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Yesterday’s post left you in the air–quite literally–circling above Duluth with Beaver Air Tours, the busiest port on the Great Lakes, and passing over a set of Heritage Marine tugs.  Thanks to Lee Rust’s comment on yesterday’s post, I learned a fascinating story about one of the tugs, the 1908 Mount McKay.  Check it out here.   Here we’re flying west looking out toward the St. Louis River.

The pilot pointed out the Edward L. Ryerson, below on extended layup.  Click here for many more photos of this beauty, which began service in Manitowoc in the summer of 1960.  for many more photos and more history of “fast Eddie–capable of 19 kts!!–click here.  This blog has had a previous photo of Ryerson–assisted by Grouper– here.

 

Note the unusual mast-stack combo and the absence of self-unloading gear.

J. B. Ford–launched 1904–is now ending her days after serving them out here as a stationary storage facility.

As this link tells, she survived many storms, outlived all her fleet mates.  The stories of the generations of her crew . . . . I hope they’re not entirely lost.

That’s the Duluth Ship Canal, which I’ll talk about in a future post, and the Aerial Lift Bridge;  J. B. Ford’s scrapping is happening on the land upper right in this photo.

Circling over the Ship Canal, we look down at museum bulker William A. Irvin, named for a former president of US Steel.

Who can tally how many tons of ore she carried in her lifetime from 1938 until 1978 . . . .

 

Let’s head toward the St. Louis River from a different angle and get a closer look at the Arthur M. Anderson.  Click on this link for photos and info of the ordeal she and other lakers face in the December waning weeks of the navigation season.

Anderson has plied the lakes since 1952, and is often associated with the Edmund Fitzgerald, as the last to have contact with the Fitzgerald in the fateful storm of November 1975.

 

Can anyone identify this tugboat?

At the coal pile, it’s  American Integrity . . . I’ll add some closeups of her in tomorrow’s post.

American Integrity is exactly 1000′ x 105′ and with a 78,850 ton capacity,  a “super carrier” built in Sturgeon Bay WI and moving steel ingredients since 1978.

Closing out today’s post . . . we pass part of the Fraser Shipyard, founded by Alexander McDougall, father of “whalebacks” and much more, two of which are currently in very different states of repair in New York waters, the Interwaterways 101 aka Day Peckinpaugh–AND Interwaterways 105, whose current disposition can be seen at the same link as for the 101 . . . the Michigan in the graveyard on the Arthur Kill.

One of the tugs below is FSY  III . . . I suppose the other two are I and II?

All photos by Will Van Dorp, who hopes to return here near the end of the season.

Here’s more on the port and the lake aka  gichigami in Ojibwa.

 

 

I’ve done so many Grouper posts over the years that I should  recap.  The photos you see below show a tugboat called Green Bay, which was built in Cleveland OH in 1912 as Gary.    Here are the subsequent renamings of Gary:  Green Bay 1934, Oneida 1981, Iroquois 1987, Alaska 1990, and finally Grouper 1998.  Today, Grouper languishes in the Erie Canal near Lock E-28A, a good 325 miles from the sixth boro.   Many folks would love to see it resurrect with the name Grouper or some other one.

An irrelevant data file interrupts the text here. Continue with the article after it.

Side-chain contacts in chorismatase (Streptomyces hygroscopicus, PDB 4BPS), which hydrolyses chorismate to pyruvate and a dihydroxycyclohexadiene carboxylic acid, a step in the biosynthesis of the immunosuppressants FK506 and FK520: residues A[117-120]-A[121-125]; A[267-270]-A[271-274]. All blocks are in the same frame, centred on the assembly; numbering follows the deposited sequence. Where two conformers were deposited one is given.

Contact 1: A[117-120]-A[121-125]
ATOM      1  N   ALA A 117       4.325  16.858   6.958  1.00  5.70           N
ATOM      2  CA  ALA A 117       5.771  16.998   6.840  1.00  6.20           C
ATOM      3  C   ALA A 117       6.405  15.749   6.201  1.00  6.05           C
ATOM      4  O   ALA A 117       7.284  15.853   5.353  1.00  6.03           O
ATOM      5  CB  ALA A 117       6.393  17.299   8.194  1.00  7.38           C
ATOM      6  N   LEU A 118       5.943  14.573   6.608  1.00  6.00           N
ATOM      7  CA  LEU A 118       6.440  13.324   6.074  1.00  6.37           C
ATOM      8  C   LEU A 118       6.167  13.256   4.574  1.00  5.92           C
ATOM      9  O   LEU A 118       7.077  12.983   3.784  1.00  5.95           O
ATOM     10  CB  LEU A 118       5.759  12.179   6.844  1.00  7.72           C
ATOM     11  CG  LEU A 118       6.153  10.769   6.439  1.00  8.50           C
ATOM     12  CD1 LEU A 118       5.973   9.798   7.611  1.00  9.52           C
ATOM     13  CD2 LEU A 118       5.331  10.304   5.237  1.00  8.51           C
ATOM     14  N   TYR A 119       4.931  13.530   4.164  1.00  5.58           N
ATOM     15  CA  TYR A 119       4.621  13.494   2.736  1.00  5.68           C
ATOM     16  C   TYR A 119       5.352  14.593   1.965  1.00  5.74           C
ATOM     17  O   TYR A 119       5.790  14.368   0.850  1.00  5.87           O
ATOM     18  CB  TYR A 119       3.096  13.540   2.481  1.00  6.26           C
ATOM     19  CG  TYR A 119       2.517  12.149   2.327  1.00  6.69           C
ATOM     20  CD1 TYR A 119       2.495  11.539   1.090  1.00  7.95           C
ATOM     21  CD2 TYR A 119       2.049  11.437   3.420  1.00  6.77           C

I’ve gotten lots of email about Grouper, but I really like messages like this one I got last weekend from Jeff Gylland:

“I rode Grouper as a kid all the time.  My Grandfather, Lester Gamble,  was the captain of then tug Green Bay out of Manitowoc, WI.  Have many memories of strong coffee and even stronger language.  The boat was converted from coal to diesel in the 1950s.  I have many pictures if you are interested.  Would love to come to Lyons with 50 gallons of paint and put the old Green, White and Red in the correct places.”

So I wrote Jeff, told him what I knew, and a bit later got another email, this one from Jeff’s aunt, Deborah Wiegand:

“I see my nephew Jeff contacted you and already sent some of our photos.  I have a collection ( maybe 20+) of professionally taken photos of the Green Bay taken during the years 1953-69 when my dad Lester R. Gamble was her captain.

The family had thought the tug had been scrapped until a historical blog based in Manitowoc came up with the information on her decline and current situation and brought it to my attention. It is heart-breaking to us.  Both Jeff and I regularly rode along with Dad on tows and have many stories & good memories to share of her.  Please let us know how we can help. Don’t hesitate to call me is you want to chat.”
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I believe City of Midland 41, below, was converted into a barge which began operating as Pere Marquette 41 in 1998.  Ah, the circle of life.
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Here Green Bay moves the Great Lakes steamer SS South American, built 1913, which some readers may recall seeing in the Delaware River as late as 1992.

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Edward L. Ryerson is a beautiful bulk carrier, launched in 1960,  still operating on the Great Lakes.

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Note the ice on the harbor here.

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Here Green Bay fights a fire in 1952.

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Many thanks to Deborah and Jeff for these fabulous photos.  It is my hope that Green Bay, Grouper, et al  .  . is brought out of its stupor in Lyons and finds yet another life.

 

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